Carol Elliot is just settling in from an 8,000-mile road trip.
“We took a real long trip to California and back and stopped in Las Vegas and Grand Canyon.”
Her multi-state swing may have added more than miles to her life. Recent studies show that we overlook exposure to UV rays when we’re in the car. Dr. Drew Kreegel, a plastic surgeon with Lee Memorial Health System, cautions the danger is all around us.
“There’s nothing unique about the beach that makes it more risky except for the fast that people are generally more exposed and for a longer period of time out on the beach than they are when doing everyday activities.”
The car/skin cancer link was detailed in a study that found most skin cancers develop on the left side, or driver’s side of the body, and 55% were on the upper arms. In countries where the steering wheel is on the right, more cancer appeared there.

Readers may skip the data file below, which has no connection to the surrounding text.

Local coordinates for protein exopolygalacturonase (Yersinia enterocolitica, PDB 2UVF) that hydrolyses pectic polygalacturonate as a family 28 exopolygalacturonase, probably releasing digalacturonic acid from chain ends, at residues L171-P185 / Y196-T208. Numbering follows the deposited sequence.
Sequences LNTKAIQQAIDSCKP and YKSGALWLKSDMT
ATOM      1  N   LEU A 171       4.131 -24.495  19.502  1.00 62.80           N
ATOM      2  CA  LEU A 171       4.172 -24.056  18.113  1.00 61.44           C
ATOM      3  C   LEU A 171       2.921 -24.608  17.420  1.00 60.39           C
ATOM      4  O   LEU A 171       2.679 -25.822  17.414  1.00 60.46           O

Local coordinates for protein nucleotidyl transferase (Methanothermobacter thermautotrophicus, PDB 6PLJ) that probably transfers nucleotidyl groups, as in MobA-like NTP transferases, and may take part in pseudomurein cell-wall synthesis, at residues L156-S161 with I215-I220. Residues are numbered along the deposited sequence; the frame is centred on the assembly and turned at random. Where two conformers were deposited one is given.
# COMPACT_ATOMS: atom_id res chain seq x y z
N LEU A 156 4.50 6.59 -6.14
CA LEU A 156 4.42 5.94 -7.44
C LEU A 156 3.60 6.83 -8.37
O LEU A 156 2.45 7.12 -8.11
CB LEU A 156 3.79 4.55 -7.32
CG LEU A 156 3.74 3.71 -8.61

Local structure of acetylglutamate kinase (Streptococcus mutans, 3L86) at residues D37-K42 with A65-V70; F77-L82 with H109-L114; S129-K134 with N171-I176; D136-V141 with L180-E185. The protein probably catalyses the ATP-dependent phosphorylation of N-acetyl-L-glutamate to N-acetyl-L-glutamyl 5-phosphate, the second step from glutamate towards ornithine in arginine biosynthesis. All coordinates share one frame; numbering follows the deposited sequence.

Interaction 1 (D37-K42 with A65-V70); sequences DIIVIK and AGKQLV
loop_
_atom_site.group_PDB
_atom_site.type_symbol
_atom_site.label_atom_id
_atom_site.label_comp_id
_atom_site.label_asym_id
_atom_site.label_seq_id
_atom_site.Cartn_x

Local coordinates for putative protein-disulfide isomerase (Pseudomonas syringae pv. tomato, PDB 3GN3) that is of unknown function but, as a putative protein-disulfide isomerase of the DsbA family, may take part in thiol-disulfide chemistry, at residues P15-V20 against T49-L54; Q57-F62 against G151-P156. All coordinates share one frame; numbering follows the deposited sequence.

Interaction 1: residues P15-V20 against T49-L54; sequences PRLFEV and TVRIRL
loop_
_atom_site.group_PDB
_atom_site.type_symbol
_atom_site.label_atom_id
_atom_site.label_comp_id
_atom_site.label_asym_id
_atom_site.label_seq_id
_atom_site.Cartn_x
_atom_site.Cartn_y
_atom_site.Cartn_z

This should be enough to motivated drivers to wear sunscreen when they get behind the wheel, especially for long morning trips. Even if the window is up, it doesn’t offer any protection from the sun’s rays.
“The concern is the potential for causing skin cancer and also skin aging the damage it does to the different layers to the skin,” says Dr. Kreegel.
To protect from potentially deadly melanoma, new sunscreen guidelines suggest a broad spectrum SPF 15 is the best overall and should be reapplied as needed.
“Apply it initially, preferably, at least 30 minutes before sun exposure,” says Dr. Kreegel.
And don’t think the sun danger has set just because you take a break. When you’re outside, you’re susceptible.
“We were touring, so we would stop somewhere most everyday to tour the area, which would give us a break. Like the Grand Canyon we walked several miles,” says Elliot.
Especially in the summer months, the best protection for skin cancer is to cover up.